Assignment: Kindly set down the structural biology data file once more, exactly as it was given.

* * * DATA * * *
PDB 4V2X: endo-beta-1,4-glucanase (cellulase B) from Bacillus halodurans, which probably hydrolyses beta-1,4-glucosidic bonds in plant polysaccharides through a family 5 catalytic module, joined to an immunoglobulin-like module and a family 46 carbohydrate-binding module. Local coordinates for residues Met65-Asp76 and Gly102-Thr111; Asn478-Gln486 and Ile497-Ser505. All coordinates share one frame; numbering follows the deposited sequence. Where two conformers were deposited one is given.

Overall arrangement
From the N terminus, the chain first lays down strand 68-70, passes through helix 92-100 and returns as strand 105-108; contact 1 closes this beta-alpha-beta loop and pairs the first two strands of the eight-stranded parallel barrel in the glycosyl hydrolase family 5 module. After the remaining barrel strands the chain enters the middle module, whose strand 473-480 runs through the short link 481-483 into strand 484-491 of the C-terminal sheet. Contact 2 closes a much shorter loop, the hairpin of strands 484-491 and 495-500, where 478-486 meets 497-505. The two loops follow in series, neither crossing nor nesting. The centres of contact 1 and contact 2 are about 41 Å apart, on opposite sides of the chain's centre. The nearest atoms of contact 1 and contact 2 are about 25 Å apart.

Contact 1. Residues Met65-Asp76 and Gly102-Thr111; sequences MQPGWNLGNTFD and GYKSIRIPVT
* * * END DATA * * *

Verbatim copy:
PDB 4V2X: endo-beta-1,4-glucanase (cellulase B) from Bacillus halodurans, which probably hydrolyses beta-1,4-glucosidic bonds in plant polysaccharides through a family 5 catalytic module, joined to an immunoglobulin-like module and a family 46 carbohydrate-binding module. Local coordinates for residues Met65-Asp76 and Gly102-Thr111; Asn478-Gln486 and Ile497-Ser505. All coordinates share one frame; numbering follows the deposited sequence. Where two conformers were deposited one is given.

Overall arrangement
From the N terminus, the chain first lays down strand 68-70, passes through helix 92-100 and returns as strand 105-108; contact 1 closes this beta-alpha-beta loop and pairs the first two strands of the eight-stranded parallel barrel in the glycosyl hydrolase family 5 module. After the remaining barrel strands the chain enters the middle module, whose strand 473-480 runs through the short link 481-483 into strand 484-491 of the C-terminal sheet. Contact 2 closes a much shorter loop, the hairpin of strands 484-491 and 495-500, where 478-486 meets 497-505. The two loops follow in series, neither crossing nor nesting. The centres of contact 1 and contact 2 are about 41 Å apart, on opposite sides of the chain's centre. The nearest atoms of contact 1 and contact 2 are about 25 Å apart.

Contact 1. Residues Met65-Asp76 and Gly102-Thr111; sequences MQPGWNLGNTFD and GYKSIRIPVT